Writing for Business

Mar 4 2014   7:19PM GMT

Sports writers not moving onto better grammar — or should that be “moving on to”?

Ivy Wigmore Ivy Wigmore Profile: Ivy Wigmore

Which is correct?

interrobang Windows XP end of life is expected to boost desktop sales because moving ____ to Windows 7 is not a possibility for many older computers.a. on to
b. onto

Answer: a.

If you’re moving toward something, the expression is “moving on.”

I wasn’t really surprised to see the numbers of instances of “move onto” online — I’ve been seeing it for years. I was kind of surprised to see this response to my post about the difference between “onto” and “on to”:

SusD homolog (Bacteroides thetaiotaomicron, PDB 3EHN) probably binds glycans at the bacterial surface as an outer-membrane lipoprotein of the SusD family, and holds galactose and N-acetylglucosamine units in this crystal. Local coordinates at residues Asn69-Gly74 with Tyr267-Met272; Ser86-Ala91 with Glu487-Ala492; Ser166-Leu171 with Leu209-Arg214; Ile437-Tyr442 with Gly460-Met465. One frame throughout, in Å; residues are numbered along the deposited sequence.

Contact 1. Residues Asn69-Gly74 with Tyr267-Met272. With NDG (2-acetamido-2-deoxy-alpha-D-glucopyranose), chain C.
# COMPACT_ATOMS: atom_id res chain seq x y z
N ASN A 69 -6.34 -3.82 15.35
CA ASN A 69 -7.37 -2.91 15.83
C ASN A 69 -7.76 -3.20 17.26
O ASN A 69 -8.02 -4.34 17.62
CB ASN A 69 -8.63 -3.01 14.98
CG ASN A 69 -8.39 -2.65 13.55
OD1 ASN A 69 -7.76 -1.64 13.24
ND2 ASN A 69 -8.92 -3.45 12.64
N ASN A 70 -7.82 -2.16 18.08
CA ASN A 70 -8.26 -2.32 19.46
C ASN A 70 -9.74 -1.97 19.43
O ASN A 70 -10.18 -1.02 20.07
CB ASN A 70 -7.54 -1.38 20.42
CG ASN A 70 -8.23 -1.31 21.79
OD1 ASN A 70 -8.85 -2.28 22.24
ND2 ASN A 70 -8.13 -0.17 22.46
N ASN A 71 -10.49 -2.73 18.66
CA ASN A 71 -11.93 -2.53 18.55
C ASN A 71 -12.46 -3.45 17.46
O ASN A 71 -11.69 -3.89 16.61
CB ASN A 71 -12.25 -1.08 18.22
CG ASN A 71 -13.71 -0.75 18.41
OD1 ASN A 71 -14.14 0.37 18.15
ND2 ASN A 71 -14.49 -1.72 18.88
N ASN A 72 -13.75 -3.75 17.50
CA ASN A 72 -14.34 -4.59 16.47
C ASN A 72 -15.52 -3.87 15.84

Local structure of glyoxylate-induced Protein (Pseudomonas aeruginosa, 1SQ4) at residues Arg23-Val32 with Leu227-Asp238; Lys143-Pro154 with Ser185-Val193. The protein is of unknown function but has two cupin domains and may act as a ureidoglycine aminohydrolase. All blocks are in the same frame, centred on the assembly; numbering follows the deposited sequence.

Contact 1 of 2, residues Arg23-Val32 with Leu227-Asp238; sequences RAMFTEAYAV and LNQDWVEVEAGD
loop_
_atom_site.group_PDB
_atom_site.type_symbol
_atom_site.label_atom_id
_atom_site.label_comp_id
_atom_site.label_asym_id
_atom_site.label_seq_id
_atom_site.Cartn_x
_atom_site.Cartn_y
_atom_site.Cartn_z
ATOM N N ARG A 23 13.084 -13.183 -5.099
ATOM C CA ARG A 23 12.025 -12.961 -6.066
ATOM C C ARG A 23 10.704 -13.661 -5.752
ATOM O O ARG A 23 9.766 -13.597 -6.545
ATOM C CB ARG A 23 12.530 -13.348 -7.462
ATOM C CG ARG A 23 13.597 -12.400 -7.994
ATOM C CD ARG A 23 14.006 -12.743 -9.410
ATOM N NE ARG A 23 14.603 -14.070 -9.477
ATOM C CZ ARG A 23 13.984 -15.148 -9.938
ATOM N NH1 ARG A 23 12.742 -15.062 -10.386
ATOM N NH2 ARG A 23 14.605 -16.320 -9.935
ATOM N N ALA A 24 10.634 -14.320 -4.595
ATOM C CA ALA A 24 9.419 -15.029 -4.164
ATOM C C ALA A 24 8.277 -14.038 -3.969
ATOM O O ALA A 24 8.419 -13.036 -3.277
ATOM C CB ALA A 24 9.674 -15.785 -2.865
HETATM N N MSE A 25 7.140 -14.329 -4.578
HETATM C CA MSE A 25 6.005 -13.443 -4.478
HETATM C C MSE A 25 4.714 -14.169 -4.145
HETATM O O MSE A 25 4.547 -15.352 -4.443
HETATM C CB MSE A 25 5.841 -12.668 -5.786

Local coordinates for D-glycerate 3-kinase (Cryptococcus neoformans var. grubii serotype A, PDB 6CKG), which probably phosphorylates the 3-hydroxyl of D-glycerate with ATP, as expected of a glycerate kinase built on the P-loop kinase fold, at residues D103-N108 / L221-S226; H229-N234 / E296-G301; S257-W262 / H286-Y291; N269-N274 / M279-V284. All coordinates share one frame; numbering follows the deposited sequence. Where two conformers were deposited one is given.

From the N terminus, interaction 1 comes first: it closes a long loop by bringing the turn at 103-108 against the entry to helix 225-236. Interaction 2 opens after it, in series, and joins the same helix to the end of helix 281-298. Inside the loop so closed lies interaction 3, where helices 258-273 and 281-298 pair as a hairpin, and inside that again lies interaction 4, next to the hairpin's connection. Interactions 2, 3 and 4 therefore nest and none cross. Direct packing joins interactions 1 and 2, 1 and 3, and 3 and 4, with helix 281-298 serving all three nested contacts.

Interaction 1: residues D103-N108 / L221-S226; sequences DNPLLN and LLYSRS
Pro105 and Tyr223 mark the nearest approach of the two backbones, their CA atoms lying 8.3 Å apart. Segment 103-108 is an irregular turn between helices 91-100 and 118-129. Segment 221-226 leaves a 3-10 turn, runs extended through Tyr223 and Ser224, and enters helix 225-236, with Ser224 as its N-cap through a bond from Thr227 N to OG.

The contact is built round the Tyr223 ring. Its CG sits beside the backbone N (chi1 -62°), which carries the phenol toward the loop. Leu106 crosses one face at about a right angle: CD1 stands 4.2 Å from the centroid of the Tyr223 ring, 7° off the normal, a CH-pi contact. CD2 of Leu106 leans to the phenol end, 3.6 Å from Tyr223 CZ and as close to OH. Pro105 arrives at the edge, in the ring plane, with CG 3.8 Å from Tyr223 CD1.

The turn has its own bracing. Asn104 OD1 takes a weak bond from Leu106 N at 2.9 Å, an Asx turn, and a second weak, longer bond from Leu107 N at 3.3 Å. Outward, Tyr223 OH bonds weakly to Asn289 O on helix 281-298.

From @daniellempullen:

@tao_of_grammar: When to use “on to” instead of “onto — do people really get these confused?!

Well, yes. Yes they do. And it may not surprise many readers that most of the top results in a Google search were from … sports writers.

Here are a few examples of erroneous use from the first page of Google search results for “move onto”:

OK — I realize that Pokemon is not officially a sport but still, that’s a lot of sports-related examples. Come on, sports writers — up your game, would you? (Note: Never say “up your game” to anyone but sports writers.)

twitter-bird-callout  Follow me on Twitter@tao_of_grammar

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